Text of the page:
I'll guess that one of the most widely held stereotypes among western tech geeks (and if you have visited the O'Reilly Network website more than once on purpose, you are a tech geek) is that Japan is as close to Gadget Heaven as can be imagined. I was torn away from my brand new Apple Mac mini just days after receiving it (see the article Mac Mini Eye for the Linux-Windows Guy) to go Japan on a family vacation.
I didn't plan for a Mac-centric vacation, but the Mac mini I left behind crossed my mind more than a few times as I pondered the dichotomy of a culture of ancient traditions and neo-tech culture that seems to define Japan for many of us in the West (see Figures 1 and 2 below). I ended up looking for Mac things in Japan without having fully prepared for the task before the trip. This article emerged from my desire to help out other Mac tech geeks who find themselves in Japan wanting to take something back home for your Mac.
Disclaimer: If you note my surname (Ogasawara) and look at me (Figure 3), you might guess that I could speak, understand, and read the Japanese language. Unfortunately, you'd be wrong. This was also only my second trip to Japan and the first time I stayed more than 18 hours. So, the lessons learned are from a typical western tech geek in Japan. I'm not an expert on tech geekdom in Japan or international travel in particular. I hope other people who have tech-geek-relevant knowledge about Japan will share it here in this article's comments section. So, that said, let me tell you what I wish I had known before leaving the shores of the U.S. for the shores of Japan. I hope the observations of this novice Japan visitor resonate and help those of you heading to Japan in the near future.
Unlike other people (non-tech geeks), one of the most important travel-planning checkboxes is to make sure that every single gadget taken has some kind of power cable or battery charger. This means checking on outlet prong type, alternating current (AC) frequency, and voltage. The areas of Japan I visited had sockets for two flat blades like the ungrounded outlets we have in the United States. Since none of the outlets had the third grounding round prong we usually see in the U.S., the power strip I carry with me on trips did not fit any of the outlets in Japan. I carried a multi-nation socket converter, but for some reason, it could not deal with the three prong to two blade conversion. Fortunately, all of the electronic gear I carried (notebook PC, Pocket PC, three digital cameras, and a couple of AA/AAA battery chargers for the two MP3 players) worked with both U.S. electrical requirements (60 cycles and 120 volts) as well as the 50 cycles 100 volts I found in Kyoto and Tokyo. So, I never had to use the power converters I took to Japan. The only challenge was finding enough outlets to charge several gadgets or battery pairs simultaneously.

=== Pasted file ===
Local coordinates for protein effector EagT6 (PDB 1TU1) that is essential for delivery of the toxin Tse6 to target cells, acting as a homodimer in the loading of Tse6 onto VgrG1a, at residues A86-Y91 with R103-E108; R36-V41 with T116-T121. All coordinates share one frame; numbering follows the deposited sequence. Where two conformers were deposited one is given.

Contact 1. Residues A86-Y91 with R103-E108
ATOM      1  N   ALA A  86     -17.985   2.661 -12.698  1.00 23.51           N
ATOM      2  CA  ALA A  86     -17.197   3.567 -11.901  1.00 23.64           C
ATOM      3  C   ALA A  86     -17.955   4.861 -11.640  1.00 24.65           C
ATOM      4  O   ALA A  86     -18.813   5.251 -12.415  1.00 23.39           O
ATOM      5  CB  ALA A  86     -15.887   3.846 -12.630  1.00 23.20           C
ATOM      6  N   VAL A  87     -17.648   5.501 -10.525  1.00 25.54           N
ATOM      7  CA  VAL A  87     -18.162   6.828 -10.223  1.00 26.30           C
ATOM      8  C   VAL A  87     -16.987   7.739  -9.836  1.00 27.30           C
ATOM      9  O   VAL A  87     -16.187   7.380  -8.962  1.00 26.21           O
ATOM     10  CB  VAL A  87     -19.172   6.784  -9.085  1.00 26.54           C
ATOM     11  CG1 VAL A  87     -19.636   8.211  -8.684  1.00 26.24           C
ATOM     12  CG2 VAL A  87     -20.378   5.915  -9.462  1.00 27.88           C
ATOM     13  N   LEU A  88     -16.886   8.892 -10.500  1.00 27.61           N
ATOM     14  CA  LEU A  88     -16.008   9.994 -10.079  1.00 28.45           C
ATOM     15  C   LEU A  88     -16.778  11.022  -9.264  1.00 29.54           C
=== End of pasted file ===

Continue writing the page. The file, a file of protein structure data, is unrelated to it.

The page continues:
The next travel consideration that comes to this geek's mind is mobile phone service. This, it turns out, is more problematic than electrical power. The odds are that CDMA or GSM phones will not work in Japan for a variety of reasons. The list below provides information about international roaming and rentals from some of the larger U.S. based mobile phone carriers.
You can also check with your airline to learn if they offer a mobile phone rental service. As an example, the link below takes you to Japan Airlines' phone rental service site.
There are also independent firms that provide mobile phone rental services in Japan that you can consider. One of the firms I found on the web is:
Caveat: I did not try any of these mobile phone options. I spent the entire week there mobile-phone-less.
I did not have in-room wired or wireless broadband access in the three hotels I stayed in Kyoto, Hakone, and Tokyo. I blogged about this experience and got interesting and useful feedback from O'Reilly Network readers. You can find the blog entry and comments in: No broadband in Japan hotels, a glimpse of the future for the U.S.?